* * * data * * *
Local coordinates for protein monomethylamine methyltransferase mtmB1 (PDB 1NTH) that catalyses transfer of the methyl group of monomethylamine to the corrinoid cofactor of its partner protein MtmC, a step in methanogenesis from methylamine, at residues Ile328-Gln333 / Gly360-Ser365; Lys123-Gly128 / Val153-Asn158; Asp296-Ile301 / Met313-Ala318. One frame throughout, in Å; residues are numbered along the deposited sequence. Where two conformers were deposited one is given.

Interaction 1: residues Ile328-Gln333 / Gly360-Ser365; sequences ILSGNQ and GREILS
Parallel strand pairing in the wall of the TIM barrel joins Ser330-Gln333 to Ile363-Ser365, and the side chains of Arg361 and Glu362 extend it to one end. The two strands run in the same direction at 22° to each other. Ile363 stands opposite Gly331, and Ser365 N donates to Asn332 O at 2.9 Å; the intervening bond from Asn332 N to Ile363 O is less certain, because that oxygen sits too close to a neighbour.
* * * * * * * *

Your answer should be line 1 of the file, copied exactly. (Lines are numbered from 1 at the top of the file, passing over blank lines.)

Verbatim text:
Local coordinates for protein monomethylamine methyltransferase mtmB1 (PDB 1NTH) that catalyses transfer of the methyl group of monomethylamine to the corrinoid cofactor of its partner protein MtmC, a step in methanogenesis from methylamine, at residues Ile328-Gln333 / Gly360-Ser365; Lys123-Gly128 / Val153-Asn158; Asp296-Ile301 / Met313-Ala318. One frame throughout, in Å; residues are numbered along the deposited sequence. Where two conformers were deposited one is given.